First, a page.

Sun Suit Throws Wrench Into Windows 98 Release
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The company said it asked the court to require that Microsoft's Windows 98 release be shipped with a compatible implementation of the Java platform, in an effort to prevent the software giant from breaching previous compatibility agreements.
Sun claims that Microsoft made modifications to the Java programming language that included changes to class hierarchies and class libraries, in addition to alterations of the native method interface.
Sun Microsystems Java software division president Alan Baratz said it is asking Microsoft to either ship a version of Windows 98 that is fully compatible with Sun's Java, to ship Java Runtime if Microsoft wants to ship Windows 98 with its own Java version, or to remove Java compatibility entirely.
"Our goal is simply to ask the court to define a level playing field that developers can rely on during the time it takes for the court to fully deliberate our contract dispute with Microsoft," added Baratz.
"We'd be gratified to settle this matter at any time, but until that happens we believe it is important to look at Windows 98 as a delivery vehicle for Java technology and to make sure that, at a minimum, there are at least as many copies of a fully compatible Java implementation in the marketplace as there are copies of Microsoft's incompatible technology."
Sun said it also asked the court to stop Microsoft from shipping its own software tools for the Java environment unless it generates only compatible Java software. Sun said Microsoft has mixed and matched Sun's code with "tainted" Microsoft code.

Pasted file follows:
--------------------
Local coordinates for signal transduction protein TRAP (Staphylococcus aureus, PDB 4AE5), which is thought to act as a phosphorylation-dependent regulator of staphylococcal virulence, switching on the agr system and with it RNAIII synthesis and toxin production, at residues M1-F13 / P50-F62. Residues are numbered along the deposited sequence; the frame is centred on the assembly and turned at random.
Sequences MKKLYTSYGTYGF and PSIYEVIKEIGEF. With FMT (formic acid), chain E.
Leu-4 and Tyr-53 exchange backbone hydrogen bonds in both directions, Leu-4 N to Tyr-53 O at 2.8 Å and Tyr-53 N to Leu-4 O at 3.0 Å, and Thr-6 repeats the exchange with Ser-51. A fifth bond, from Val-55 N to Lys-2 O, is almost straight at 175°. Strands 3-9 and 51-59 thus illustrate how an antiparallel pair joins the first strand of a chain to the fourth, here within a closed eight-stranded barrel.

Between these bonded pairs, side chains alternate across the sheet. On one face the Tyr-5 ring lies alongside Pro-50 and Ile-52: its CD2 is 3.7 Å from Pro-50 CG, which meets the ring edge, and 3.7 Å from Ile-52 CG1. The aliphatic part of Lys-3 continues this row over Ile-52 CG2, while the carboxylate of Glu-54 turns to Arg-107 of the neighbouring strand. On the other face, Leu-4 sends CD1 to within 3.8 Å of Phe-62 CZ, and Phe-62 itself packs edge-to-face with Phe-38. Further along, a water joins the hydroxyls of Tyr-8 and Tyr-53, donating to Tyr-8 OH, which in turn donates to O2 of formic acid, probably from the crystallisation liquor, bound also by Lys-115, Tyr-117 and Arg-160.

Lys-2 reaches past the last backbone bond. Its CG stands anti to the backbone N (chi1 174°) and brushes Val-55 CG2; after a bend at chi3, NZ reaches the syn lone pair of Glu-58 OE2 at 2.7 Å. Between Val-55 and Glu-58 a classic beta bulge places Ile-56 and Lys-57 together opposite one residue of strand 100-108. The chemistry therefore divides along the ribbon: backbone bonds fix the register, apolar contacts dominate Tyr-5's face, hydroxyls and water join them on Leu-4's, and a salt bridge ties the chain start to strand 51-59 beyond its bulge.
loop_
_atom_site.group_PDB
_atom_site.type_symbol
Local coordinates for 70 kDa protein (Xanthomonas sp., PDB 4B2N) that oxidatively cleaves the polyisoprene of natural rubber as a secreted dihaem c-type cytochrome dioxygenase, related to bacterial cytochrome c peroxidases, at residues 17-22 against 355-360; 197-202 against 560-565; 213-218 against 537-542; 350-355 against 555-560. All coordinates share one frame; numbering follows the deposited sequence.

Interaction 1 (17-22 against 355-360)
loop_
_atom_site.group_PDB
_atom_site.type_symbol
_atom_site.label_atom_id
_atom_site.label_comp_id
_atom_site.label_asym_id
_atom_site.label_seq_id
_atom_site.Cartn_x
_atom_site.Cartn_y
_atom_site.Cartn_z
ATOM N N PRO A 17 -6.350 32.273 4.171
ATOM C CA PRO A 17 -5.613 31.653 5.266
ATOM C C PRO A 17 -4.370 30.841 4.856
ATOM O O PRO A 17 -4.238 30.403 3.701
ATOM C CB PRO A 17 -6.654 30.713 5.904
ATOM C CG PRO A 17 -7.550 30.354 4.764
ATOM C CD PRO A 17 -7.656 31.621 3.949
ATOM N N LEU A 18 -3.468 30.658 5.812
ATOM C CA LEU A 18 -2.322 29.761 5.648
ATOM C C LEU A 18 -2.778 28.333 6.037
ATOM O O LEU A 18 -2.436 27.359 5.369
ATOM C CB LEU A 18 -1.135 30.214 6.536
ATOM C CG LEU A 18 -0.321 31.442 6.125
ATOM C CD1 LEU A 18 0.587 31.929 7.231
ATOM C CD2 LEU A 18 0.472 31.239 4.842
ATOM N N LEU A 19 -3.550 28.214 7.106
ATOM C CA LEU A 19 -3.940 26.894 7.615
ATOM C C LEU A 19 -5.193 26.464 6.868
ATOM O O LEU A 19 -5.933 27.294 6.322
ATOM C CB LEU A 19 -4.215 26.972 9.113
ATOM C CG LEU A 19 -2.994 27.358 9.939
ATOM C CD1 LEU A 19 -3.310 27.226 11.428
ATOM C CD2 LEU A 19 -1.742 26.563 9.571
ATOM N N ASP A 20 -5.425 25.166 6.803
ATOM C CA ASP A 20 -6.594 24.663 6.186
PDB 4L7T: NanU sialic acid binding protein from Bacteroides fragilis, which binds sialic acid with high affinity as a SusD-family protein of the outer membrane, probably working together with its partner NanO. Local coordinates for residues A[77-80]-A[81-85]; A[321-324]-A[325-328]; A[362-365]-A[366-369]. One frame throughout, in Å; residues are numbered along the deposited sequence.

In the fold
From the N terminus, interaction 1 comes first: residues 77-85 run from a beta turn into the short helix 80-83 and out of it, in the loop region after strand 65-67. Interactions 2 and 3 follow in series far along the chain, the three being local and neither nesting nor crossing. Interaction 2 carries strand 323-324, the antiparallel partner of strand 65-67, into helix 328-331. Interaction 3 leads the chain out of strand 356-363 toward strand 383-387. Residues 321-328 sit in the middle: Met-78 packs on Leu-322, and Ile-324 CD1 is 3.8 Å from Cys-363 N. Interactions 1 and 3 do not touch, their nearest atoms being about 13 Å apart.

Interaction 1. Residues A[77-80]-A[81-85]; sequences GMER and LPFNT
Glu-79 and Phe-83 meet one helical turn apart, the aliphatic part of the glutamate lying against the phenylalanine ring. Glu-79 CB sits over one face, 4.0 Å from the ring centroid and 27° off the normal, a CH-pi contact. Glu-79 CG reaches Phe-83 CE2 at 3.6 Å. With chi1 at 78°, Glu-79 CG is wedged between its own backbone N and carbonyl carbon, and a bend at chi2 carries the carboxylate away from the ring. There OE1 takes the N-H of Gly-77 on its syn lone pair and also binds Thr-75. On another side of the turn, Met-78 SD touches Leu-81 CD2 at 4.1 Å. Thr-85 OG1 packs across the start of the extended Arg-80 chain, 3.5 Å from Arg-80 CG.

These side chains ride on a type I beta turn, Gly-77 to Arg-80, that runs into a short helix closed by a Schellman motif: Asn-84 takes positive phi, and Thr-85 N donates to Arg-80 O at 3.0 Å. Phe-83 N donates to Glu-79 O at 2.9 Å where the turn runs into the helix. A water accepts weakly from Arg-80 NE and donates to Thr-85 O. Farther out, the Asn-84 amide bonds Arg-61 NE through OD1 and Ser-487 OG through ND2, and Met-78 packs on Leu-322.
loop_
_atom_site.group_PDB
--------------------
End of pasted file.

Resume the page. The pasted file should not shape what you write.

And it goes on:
The motions filed today in U.S. District Court are sealed as a protective order, according to Sun, so that trade secrets or confidential information would not be disclosed. Sun said it favors unsealing court documents, and reportedly sent Microsoft a letter today seeking permission to make the papers public.
This latest round of legal sparring hinges on the original Sun suit filed against Microsoft on October 7, 1997. In that court action, Sun said Microsoft deliberately violated its licensing agreement with Sun, and developed its own version of the Java platform that works solely with Microsoft products.
On November 17, 1997, Sun filed a motion asking the court to bar Microsoft from using the Java Compatible Logo on its products. Sun alleged that the Java language had been improperly modified by Microsoft and failed to pass Sun's compatibility tests.
On March 24, U.S. District Court Judge Ronald Whyte granted Sun's request and issued a preliminary injunction that prevents Microsoft from using Sun's Java Compatible logo in both promoting and distributing Internet Explorer 4.0 and other products.
Sun said it is in the process of moving Java into standardization so that it is readily available to the public. The company submitted specifications to the International Standards Organization back in February.